The Social Model of Disability is a new term for me:
The social model of disability is a way of viewing the world, developed by disabled people.
The model says that people are disabled by barriers in society, not by their impairment or difference. Barriers can be physical, like buildings not having accessible toilets. Or they can be caused by people’s attitudes to difference, like assuming disabled people can’t do certain things.
The social model helps us recognise barriers that make life harder for disabled people. Removing these barriers creates equality and offers disabled people more independence, choice and control.
The term special needs is one that I’ve never liked; reading the tenets of the social model of disability makes me realize that one of the reasons why is that it places focus in the wrong place: “special needs children” don’t have “special” needs, they have the needs they have (as we all do).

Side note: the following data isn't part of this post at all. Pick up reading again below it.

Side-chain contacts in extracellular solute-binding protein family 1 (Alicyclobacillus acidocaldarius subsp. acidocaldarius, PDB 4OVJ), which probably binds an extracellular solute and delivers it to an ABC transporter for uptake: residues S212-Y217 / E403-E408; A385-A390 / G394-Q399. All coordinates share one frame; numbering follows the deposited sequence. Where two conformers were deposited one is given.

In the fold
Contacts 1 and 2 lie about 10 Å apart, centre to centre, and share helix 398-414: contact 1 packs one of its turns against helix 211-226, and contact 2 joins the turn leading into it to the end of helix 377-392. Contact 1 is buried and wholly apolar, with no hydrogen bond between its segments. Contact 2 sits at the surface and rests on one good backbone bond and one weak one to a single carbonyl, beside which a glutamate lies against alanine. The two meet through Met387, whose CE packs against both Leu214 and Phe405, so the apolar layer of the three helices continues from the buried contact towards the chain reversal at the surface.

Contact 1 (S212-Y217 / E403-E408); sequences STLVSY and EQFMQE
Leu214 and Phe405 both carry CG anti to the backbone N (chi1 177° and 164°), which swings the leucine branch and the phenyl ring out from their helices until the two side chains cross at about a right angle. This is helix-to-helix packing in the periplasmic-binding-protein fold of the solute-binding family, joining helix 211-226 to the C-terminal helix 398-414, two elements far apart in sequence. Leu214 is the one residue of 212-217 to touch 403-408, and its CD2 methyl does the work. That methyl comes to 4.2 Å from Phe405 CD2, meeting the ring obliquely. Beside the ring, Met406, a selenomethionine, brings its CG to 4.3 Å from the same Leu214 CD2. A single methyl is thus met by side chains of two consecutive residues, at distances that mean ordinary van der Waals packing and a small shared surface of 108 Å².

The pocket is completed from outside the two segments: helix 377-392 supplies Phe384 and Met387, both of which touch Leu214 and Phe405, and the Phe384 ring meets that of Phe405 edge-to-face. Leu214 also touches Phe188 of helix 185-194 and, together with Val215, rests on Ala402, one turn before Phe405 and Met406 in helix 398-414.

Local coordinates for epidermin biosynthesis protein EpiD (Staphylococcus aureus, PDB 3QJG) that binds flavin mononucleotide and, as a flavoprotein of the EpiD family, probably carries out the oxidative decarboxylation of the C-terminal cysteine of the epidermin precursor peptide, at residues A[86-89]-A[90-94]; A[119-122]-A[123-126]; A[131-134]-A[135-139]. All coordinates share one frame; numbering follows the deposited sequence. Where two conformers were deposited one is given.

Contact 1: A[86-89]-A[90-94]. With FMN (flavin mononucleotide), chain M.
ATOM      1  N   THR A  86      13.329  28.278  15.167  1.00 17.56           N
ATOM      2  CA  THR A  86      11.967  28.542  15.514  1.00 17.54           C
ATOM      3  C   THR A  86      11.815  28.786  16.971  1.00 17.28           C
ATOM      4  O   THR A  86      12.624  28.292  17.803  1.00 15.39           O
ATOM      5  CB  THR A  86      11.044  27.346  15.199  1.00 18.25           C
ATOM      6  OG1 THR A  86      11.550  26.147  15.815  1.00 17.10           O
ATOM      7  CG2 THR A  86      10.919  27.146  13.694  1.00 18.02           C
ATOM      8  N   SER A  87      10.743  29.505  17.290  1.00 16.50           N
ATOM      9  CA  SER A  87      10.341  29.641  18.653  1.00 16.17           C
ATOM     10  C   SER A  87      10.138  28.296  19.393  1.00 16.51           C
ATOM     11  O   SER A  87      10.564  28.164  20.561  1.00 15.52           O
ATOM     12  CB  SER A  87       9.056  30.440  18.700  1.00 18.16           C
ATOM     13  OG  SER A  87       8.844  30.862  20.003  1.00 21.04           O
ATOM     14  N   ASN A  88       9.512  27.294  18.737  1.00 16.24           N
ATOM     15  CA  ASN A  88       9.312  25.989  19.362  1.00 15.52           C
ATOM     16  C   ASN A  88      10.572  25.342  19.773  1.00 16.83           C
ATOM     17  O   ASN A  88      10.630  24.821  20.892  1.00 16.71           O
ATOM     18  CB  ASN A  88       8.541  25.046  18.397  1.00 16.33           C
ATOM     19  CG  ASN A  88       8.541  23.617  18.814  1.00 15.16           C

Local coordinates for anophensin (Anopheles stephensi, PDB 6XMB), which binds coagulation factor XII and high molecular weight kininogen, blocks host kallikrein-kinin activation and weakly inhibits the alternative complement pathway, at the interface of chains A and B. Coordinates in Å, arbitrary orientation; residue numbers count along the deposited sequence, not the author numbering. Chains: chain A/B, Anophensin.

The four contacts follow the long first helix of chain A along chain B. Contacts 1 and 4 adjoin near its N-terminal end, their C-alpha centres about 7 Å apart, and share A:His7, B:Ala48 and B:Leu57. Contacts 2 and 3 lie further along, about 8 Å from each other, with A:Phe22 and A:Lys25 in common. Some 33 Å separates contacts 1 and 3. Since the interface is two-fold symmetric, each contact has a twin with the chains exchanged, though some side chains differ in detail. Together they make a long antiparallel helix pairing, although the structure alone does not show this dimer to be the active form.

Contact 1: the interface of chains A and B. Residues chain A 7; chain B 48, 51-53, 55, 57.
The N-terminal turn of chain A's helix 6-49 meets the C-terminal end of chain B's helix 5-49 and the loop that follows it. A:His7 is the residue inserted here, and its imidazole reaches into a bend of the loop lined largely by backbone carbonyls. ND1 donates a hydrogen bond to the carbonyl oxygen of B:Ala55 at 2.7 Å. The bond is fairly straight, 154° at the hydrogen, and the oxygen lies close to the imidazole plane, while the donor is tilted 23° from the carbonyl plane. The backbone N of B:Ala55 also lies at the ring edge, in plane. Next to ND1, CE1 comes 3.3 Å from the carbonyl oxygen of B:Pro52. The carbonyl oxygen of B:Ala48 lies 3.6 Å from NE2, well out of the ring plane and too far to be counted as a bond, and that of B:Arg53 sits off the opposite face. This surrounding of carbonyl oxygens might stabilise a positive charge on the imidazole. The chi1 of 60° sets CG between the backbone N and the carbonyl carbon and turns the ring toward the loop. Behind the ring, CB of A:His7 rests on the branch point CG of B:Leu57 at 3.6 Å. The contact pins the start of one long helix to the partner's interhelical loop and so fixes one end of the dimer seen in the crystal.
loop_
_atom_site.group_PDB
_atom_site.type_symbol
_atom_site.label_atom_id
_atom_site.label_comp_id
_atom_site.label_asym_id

The needs they have may be unmet, but they are only “special” because we choose to class them as exceptional.
People are disabled by barriers in society, not by their impairment or difference.